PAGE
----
The crazy life story of James Finlayson
James Finlayson played the part of a street cleaner in this Rosco Ates RKO comedy two-reeler, which was directed by Lloyd French and released on 12 Sep 1931.1
The film’s title gave me the idea of clearing up some of the rubbish that has been written about James Finlayson over the years. After thorough research, I can tell you that every biographical article I’ve read contains untrue statements that are, well, garbage. It’s been very disappointing that few writers seem to bother with source citations and this has led to unfounded speculation on aspects such as his family background, education and the beginnings of his acting career. Typically, the absence of research results in lazy pigeon-holing that he must have followed the journey of other British comedians (e.g. Chaplin, Laurel) by playing in music halls before coming over to America in a performing troupe. Much has been copied unchallenged from his 1953 obituaries (no doubt thrown together quickly) and in turn copied from other biographies and embellished to fill in the blanks. The biography I am writing is, however, built from the bottom-up by examining contemporary primary sources such as genealogical records (e.g. census returns, passenger lists, etc.) and newspaper archives. I won’t be copying and pasting anyone else’s work.
So, let’s look at a few of the more common claims made about James’ life and career and play a game of Truth or Trash, or more appropriately Yes or D’oh!
D’oh! To the shame of the British Film Institute, their filmography of James has his place of birth as Falkirk.2 Other biographies say “Larbert, Falkirk”. A 1997 article in The Stage even claimed that James was from my hometown of Grangemouth.3 While his maternal grandparents (my great-great-grandparents) James and Isabella HENDERSON did eventually move to Grangemouth, and he had a number of aunts and uncles there (including my great-grandparents), he most certainly wasn’t born there. James was in fact born in the village of Larbert in the parish of Larbert in the county of Stirling (or Stirlingshire).4 Larbert only became part of Falkirk District Council in the 1975 local government reorganisation in Scotland, so “Larbert, Falkirk” is not correct. “Larbert, near Falkirk” would be acceptable given their geographical proximity.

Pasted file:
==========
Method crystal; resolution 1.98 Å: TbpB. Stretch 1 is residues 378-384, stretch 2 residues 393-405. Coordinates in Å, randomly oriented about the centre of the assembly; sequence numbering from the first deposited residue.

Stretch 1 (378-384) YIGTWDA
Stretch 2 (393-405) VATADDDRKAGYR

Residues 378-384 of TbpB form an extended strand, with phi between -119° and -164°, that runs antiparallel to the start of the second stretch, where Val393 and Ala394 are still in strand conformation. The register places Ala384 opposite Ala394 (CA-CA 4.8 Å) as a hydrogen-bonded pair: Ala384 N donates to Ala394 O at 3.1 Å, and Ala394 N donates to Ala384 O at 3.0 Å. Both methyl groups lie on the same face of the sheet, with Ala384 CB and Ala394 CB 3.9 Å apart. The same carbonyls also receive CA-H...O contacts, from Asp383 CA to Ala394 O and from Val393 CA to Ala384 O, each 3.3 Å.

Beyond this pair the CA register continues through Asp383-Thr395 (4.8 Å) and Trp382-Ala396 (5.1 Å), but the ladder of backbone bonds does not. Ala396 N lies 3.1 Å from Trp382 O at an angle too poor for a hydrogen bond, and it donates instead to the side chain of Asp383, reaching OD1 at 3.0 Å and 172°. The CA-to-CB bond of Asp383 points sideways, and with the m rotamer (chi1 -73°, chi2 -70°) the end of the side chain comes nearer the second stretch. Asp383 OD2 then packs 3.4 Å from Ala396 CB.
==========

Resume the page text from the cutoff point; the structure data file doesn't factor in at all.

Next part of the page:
D’oh! James’ obituary in the LA Times claimed that “in 1912 he came to America as a juvenile player in a Scottish comedy that played Broadway for 13 months – ‘Bunty Pulls the Strings'”. However, James was not a cast member of the London production of Graham Moffat’s comedy at the Haymarket Theatre in August 1911,5,6 nor was he an original cast member of the Broadway production in October 1911.7,8 James’ part of Rab Biggar was played by George Tawde in London,6 and initially by Edmond Beresford in New York.7,8 In fact, James came to America for family reasons, arriving in New York with his younger brother Robert in June 1911.9 He was a 24 year old actor, so hardly “a juvenile player”. James joined the cast of ‘Bunty’ in May 1912,10,11 as well as appearing in a couple of other New York theatre offerings.12
Lewis Waller will present “The Great Game”, a one-act play by W. Cronin Wilson, as a curtain raiser to “The Explorer” at Daly’s Theatre, beginning on Thursday evening. The piece has never been produced in this country, but was used by Mr. Waller as a curtain raiser to several of his London productions, and it has also been given in the English music halls. The three characters will be played at Daly’s by Frank Woolfe and Lewis Broughton of “The Explorer” company and James Finlayson, who is appearing in the second act of “Bunty Pulls the Strings”.‘Waller to Give a One-Act Play’, The New York Times, 14 May 1912, p. 11.
D’oh! The origin of this particular nonsense nugget appears to be a letter written by Stan Laurel in 1964 to researcher Hank Jones,13 who subsequently wrote an article for the first ‘Pratfall’ magazine of the Way Out West tent.14 Stan was in the last year of his life, and perhaps his memory was not as good as it had been. In any event, he has confused James with his fellow Scotsman and good friend Andy Clyde, who did tour in the Graham Moffat sketch ‘The Concealed Bed’ along with Helen MacDonald, Janet Gardner, Bessie MacDonald and Stuart Black.15,16,17 The Alec Lauder reference is perhaps to the play ‘The Night Before’ – written by Harry Lauder – that James produced and appeared in alongside Andy Clyde in 1916.18,19
Sansone [sic] and Delila, a pair of sensational gymnasts, started the ball rolling. They were followed by the Earl and Curtis Company, who paved the way nicely for the Grahame [sic] Moffat Players in The Concealed Bed. Here is an act that will never fail to please any kind of an audience. It is written in Mr. Moffat’s best vein and is acted by an exceptionally competent Scottish company. The work of Andrew Clyde as Bob Dewar, and the impersonation of a scandal mongerish, trouble-making character by Miss Bessie McDonald, are particularly worthy of notice in a cast of five people that, for general excellence, has never been beaten, at least in vaudeville.‘Keith’s Union Square’, The Billboard, 2 Nov 1912, p. 10.
Yes! Of course, James wasn’t an original Keystone Cop (as stated in almost every obituary) as he was still in theatre in 1912-17,12 but he played one in both the Masquers’ comedy STOUT HEARTS AND WILLING HANDS (1931),20,21 and Darryl F. Zanuck’s HOLLYWOOD CAVALCADE (1939).22,23,24 James also made a number of public appearances dressed as a Keystone Cop, including at Mack Sennett’s testimonial dinner held by the Masquers in 1948,25 and at the Shriners parade held in the Los Angeles Coliseum in 1950 where he, Tiny Ward, Snub Pollard, Chester Conklin, Heinie Conklin and Hank Mann careered around the track in a old Model T, to a rousing ovation from the 90,000 crowd.26